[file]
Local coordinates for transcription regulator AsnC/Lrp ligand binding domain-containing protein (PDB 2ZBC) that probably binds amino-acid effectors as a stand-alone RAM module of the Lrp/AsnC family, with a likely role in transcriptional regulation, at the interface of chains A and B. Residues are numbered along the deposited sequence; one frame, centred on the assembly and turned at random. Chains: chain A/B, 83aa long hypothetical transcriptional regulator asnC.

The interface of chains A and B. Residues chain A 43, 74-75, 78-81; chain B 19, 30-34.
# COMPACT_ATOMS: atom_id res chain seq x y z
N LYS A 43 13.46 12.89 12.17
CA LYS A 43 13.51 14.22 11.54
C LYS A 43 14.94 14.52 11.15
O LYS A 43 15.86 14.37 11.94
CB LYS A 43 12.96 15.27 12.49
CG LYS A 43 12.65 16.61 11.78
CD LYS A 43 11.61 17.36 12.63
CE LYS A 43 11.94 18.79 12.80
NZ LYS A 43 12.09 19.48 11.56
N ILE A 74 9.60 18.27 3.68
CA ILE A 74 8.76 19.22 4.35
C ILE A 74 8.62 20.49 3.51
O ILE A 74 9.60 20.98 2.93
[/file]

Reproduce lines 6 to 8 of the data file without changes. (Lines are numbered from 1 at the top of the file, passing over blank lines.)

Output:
C LYS A 43 14.94 14.52 11.15
O LYS A 43 15.86 14.37 11.94
CB LYS A 43 12.96 15.27 12.49